For specific diseases, tissue-specific models have been used successfully to identify biomarkers and therapeutic targets [125]. Using RNA-Seq expression levels in combination with genome-scale models has enabled the reconstruction of cancer cell line-specific models, enabling the discovery of metabolites supporting proliferation, and antimetabolites leading to cell death [154]. (An antimetabolite is a compound that simultaneously inhibits those enzymes involved in metabolizing the associated endogenous metabolite. Antimetabolites can affect multiple enzymes at the same time and can reduce proliferation, and are therefore used as anticancer drugs.) After integration with extracellular metabolomic data and transcriptomic profiles, metabolic modelling has reliably characterized intracellular metabolism of lymphoblastic leukemia cell lines [155]. A combination of different omics data and flux splits have been used to generate cancer-specific models of the NCI60 panel, achieving correlation close to 1 in predicting the remaining flux rates [13].

Following the same direction, personalized models (e.g., using patients’ omic data to constrain the generic reconstruction) hold promise to become key for precision medicine (Figure 2). The largest study to date with patient-specific models is the Human Pathology Atlas [77]. The authors built personalized genome-scale models of cancer in each patient across 17 tissues. This allowed investigating the metabolic differences between different cancers, as well as patient-specific biological functions. In another recent study [156], 86 patients with nonalcoholic fatty liver disease were recruited, and their personalized hepatocyte genome-scale metabolic models were built using patient-specific experimental data on lipoprotein fluxes. A new molecular mechanism of the disease was elucidated as a result of personalized metabolic modelling.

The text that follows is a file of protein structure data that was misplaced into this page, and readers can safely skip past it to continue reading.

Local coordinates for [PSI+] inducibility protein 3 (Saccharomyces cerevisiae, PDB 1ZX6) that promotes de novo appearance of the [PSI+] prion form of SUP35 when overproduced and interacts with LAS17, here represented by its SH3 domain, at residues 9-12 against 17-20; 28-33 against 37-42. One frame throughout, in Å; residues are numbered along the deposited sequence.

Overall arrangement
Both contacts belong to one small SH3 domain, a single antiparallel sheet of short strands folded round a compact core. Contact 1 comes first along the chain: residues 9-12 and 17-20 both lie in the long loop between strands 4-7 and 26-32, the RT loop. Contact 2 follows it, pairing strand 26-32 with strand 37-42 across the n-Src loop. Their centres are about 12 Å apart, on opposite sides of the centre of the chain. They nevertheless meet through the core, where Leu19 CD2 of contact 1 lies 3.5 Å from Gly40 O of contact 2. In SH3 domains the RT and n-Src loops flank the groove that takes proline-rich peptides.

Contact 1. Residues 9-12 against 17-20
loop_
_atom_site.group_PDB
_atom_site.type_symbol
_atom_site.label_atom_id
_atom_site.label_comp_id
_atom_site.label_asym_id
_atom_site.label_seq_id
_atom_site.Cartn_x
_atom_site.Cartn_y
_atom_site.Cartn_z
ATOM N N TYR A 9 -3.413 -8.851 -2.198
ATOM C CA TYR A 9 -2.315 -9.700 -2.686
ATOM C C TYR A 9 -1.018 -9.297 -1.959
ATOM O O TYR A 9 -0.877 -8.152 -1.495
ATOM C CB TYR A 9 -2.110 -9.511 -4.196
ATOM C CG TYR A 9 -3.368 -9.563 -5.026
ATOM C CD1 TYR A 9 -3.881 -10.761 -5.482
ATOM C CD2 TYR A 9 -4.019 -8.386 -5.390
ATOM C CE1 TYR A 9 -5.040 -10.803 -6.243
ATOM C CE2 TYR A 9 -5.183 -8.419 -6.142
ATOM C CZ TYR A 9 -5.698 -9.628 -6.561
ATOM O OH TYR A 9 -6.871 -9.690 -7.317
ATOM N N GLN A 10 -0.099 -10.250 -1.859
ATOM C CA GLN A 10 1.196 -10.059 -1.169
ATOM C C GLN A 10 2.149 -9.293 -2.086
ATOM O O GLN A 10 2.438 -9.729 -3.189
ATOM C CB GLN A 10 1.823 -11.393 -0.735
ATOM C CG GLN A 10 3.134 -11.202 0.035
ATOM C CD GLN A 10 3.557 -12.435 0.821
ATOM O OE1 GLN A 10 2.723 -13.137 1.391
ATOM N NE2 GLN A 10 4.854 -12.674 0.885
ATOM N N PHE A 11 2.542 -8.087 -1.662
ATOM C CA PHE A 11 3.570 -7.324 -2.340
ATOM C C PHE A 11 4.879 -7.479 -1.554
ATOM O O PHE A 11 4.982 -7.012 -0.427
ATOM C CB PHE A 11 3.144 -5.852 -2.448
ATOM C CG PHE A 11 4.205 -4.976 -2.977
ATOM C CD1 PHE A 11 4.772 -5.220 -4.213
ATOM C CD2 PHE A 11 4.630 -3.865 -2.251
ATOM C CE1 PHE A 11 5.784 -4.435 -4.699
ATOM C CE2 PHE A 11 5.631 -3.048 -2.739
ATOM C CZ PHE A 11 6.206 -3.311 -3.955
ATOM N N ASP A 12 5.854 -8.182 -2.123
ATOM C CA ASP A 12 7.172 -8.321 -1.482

Genotyping coupled with patient-specific metabolic modelling offers a new opportunity for personalized medicine. In fact, new biomarkers can be predicted in a patient-specific fashion, and personalized therapies can therefore be designed and subsequently assessed in terms of their metabolic mechanistic effects [157]. As shown in a recent case of arginase deficiency (a urea cycle disorder), different individuals can respond differently to the same disease and treatment, and this can often be flagged observing their individual metabolic response [158].